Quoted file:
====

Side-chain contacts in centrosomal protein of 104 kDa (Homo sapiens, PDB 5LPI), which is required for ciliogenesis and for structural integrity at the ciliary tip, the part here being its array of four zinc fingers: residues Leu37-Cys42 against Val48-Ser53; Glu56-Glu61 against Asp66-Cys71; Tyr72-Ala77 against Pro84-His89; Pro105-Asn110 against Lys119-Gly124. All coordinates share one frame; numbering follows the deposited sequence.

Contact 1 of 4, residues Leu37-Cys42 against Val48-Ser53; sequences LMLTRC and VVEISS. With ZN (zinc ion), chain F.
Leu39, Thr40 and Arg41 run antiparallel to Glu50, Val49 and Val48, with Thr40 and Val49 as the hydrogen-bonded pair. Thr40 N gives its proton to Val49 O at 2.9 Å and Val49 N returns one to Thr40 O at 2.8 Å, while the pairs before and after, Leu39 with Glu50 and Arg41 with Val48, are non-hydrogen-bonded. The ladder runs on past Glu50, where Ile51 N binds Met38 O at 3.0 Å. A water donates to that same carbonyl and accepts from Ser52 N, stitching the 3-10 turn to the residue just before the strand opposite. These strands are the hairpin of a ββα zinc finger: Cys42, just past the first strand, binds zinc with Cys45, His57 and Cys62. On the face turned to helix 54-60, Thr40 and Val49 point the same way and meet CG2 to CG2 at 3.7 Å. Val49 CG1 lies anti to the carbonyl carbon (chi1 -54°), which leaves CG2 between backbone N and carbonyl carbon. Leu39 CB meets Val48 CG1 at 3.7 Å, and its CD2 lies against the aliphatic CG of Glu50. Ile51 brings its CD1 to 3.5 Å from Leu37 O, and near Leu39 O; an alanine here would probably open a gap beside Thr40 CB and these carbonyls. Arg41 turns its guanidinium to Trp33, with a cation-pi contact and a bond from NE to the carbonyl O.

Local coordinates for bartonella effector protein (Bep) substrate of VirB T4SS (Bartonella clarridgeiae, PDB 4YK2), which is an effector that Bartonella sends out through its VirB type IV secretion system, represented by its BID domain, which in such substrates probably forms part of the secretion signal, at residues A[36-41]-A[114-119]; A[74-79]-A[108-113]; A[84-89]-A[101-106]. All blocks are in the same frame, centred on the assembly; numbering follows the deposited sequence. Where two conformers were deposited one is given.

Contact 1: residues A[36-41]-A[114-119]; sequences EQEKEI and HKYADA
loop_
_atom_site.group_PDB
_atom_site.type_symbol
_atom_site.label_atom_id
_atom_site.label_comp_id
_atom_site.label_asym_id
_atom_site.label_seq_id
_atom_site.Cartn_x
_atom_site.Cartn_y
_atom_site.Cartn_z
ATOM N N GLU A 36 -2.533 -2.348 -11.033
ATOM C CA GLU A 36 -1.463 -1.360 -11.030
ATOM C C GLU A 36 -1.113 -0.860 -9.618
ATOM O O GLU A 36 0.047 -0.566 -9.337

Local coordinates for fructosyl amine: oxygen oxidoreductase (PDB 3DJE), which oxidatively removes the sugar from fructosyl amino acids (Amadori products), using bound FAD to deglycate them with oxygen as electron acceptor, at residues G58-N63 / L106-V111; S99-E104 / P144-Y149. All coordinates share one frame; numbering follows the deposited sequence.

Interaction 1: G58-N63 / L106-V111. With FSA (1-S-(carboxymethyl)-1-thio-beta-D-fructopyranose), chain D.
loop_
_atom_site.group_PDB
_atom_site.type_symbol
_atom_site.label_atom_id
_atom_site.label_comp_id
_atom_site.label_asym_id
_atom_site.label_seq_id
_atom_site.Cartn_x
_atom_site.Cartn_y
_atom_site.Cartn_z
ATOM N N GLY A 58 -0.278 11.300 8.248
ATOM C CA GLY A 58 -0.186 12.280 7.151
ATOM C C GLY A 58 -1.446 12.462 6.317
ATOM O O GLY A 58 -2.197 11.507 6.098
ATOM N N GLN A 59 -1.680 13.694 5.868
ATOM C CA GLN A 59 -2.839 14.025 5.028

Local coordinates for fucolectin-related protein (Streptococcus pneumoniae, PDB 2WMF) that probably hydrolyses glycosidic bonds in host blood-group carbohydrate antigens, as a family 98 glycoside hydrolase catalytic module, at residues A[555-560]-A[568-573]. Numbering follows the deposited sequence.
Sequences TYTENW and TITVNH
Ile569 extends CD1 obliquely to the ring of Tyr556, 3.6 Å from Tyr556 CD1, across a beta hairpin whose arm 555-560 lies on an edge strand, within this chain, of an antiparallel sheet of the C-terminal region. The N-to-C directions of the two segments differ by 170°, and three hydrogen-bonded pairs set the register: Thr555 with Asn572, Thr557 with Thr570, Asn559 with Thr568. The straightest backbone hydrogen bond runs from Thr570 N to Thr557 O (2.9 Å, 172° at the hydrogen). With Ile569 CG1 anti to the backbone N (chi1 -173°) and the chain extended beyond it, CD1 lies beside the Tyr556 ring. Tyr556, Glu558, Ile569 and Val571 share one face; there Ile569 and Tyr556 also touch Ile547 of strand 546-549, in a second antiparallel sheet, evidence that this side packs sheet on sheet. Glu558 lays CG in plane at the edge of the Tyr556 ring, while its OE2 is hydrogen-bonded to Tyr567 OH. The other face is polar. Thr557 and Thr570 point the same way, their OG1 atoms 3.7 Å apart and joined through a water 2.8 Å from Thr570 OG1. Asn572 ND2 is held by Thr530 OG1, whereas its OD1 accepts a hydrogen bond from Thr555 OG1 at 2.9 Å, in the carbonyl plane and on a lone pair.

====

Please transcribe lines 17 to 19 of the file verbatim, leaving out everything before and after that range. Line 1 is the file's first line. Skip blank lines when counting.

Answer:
ATOM C CA GLU A 36 -1.463 -1.360 -11.030
ATOM C C GLU A 36 -1.113 -0.860 -9.618
ATOM O O GLU A 36 0.047 -0.566 -9.337